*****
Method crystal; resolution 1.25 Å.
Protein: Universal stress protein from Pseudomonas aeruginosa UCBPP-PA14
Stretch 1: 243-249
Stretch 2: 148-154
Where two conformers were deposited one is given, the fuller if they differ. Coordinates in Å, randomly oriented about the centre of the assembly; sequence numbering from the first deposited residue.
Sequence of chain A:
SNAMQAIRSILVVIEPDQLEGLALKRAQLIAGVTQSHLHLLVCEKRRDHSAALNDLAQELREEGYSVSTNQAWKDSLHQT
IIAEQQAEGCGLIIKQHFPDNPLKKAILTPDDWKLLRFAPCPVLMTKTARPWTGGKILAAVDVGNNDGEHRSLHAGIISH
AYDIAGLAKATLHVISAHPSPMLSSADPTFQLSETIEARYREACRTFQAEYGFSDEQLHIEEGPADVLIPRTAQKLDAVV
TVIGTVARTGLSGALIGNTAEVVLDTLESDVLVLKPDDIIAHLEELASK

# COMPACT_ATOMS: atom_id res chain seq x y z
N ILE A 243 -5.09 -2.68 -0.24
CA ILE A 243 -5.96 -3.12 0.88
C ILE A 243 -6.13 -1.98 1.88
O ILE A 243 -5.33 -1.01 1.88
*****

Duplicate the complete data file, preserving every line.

Method crystal; resolution 1.25 Å.
Protein: Universal stress protein from Pseudomonas aeruginosa UCBPP-PA14
Stretch 1: 243-249
Stretch 2: 148-154
Where two conformers were deposited one is given, the fuller if they differ. Coordinates in Å, randomly oriented about the centre of the assembly; sequence numbering from the first deposited residue.
Sequence of chain A:
SNAMQAIRSILVVIEPDQLEGLALKRAQLIAGVTQSHLHLLVCEKRRDHSAALNDLAQELREEGYSVSTNQAWKDSLHQT
IIAEQQAEGCGLIIKQHFPDNPLKKAILTPDDWKLLRFAPCPVLMTKTARPWTGGKILAAVDVGNNDGEHRSLHAGIISH
AYDIAGLAKATLHVISAHPSPMLSSADPTFQLSETIEARYREACRTFQAEYGFSDEQLHIEEGPADVLIPRTAQKLDAVV
TVIGTVARTGLSGALIGNTAEVVLDTLESDVLVLKPDDIIAHLEELASK

# COMPACT_ATOMS: atom_id res chain seq x y z
N ILE A 243 -5.09 -2.68 -0.24
CA ILE A 243 -5.96 -3.12 0.88
C ILE A 243 -6.13 -1.98 1.88
O ILE A 243 -5.33 -1.01 1.88